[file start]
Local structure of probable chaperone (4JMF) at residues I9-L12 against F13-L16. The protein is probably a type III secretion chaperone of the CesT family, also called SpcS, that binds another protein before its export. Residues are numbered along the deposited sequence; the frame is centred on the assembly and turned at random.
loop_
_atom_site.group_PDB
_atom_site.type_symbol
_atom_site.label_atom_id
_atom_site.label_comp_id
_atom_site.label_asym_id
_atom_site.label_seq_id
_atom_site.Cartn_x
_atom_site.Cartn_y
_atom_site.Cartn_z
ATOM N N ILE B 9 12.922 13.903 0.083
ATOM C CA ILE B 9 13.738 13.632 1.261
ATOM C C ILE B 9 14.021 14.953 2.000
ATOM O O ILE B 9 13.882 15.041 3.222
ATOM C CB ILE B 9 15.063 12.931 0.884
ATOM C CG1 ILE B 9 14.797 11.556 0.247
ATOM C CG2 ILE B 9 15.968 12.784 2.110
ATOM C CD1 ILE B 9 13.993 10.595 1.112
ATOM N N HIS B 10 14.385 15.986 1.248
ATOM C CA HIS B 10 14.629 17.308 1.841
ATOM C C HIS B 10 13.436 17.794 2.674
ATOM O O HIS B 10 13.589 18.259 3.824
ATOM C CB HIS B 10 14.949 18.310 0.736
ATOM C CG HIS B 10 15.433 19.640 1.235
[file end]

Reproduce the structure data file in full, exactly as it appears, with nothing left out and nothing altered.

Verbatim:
Local structure of probable chaperone (4JMF) at residues I9-L12 against F13-L16. The protein is probably a type III secretion chaperone of the CesT family, also called SpcS, that binds another protein before its export. Residues are numbered along the deposited sequence; the frame is centred on the assembly and turned at random.
loop_
_atom_site.group_PDB
_atom_site.type_symbol
_atom_site.label_atom_id
_atom_site.label_comp_id
_atom_site.label_asym_id
_atom_site.label_seq_id
_atom_site.Cartn_x
_atom_site.Cartn_y
_atom_site.Cartn_z
ATOM N N ILE B 9 12.922 13.903 0.083
ATOM C CA ILE B 9 13.738 13.632 1.261
ATOM C C ILE B 9 14.021 14.953 2.000
ATOM O O ILE B 9 13.882 15.041 3.222
ATOM C CB ILE B 9 15.063 12.931 0.884
ATOM C CG1 ILE B 9 14.797 11.556 0.247
ATOM C CG2 ILE B 9 15.968 12.784 2.110
ATOM C CD1 ILE B 9 13.993 10.595 1.112
ATOM N N HIS B 10 14.385 15.986 1.248
ATOM C CA HIS B 10 14.629 17.308 1.841
ATOM C C HIS B 10 13.436 17.794 2.674
ATOM O O HIS B 10 13.589 18.259 3.824
ATOM C CB HIS B 10 14.949 18.310 0.736
ATOM C CG HIS B 10 15.433 19.640 1.235